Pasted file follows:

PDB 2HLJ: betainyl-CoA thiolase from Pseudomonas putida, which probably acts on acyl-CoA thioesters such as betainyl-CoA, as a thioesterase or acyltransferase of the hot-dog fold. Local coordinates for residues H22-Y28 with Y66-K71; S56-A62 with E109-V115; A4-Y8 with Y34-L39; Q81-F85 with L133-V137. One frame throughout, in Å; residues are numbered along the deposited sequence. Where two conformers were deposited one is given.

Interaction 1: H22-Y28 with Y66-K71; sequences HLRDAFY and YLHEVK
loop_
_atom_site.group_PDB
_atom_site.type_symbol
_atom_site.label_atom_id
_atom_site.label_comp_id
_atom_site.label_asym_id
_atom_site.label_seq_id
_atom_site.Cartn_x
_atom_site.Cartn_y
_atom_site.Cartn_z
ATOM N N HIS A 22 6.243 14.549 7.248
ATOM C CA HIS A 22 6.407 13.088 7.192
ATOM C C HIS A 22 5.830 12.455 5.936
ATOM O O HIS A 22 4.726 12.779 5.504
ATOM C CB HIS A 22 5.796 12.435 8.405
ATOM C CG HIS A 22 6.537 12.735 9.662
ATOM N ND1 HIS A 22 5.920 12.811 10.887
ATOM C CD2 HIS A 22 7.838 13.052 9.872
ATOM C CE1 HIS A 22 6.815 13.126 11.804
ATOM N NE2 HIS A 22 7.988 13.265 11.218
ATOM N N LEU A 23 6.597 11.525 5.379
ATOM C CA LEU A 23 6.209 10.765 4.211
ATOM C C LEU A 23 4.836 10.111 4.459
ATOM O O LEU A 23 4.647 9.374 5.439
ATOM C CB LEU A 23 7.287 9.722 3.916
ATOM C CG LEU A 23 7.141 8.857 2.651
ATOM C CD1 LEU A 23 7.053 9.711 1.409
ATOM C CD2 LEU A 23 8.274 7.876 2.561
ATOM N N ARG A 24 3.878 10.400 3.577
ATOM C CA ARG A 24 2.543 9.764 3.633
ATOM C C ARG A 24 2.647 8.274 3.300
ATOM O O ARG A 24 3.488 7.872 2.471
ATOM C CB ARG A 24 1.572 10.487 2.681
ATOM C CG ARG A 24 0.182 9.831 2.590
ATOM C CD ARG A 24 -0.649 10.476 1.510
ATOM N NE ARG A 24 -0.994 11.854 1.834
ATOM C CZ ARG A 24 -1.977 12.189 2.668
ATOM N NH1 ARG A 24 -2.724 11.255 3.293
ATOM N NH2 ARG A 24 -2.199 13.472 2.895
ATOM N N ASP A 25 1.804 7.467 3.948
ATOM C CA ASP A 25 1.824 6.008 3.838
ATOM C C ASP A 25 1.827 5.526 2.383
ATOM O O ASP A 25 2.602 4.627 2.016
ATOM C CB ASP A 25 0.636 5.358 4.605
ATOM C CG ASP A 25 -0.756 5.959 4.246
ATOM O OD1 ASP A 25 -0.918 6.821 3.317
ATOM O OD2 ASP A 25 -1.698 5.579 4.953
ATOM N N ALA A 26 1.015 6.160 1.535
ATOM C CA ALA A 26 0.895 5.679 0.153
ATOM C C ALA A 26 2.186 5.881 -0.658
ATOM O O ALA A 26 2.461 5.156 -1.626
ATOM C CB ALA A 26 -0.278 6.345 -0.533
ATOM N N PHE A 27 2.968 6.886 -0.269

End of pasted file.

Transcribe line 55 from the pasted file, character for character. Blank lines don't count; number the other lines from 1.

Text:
ATOM N N PHE A 27 2.968 6.886 -0.269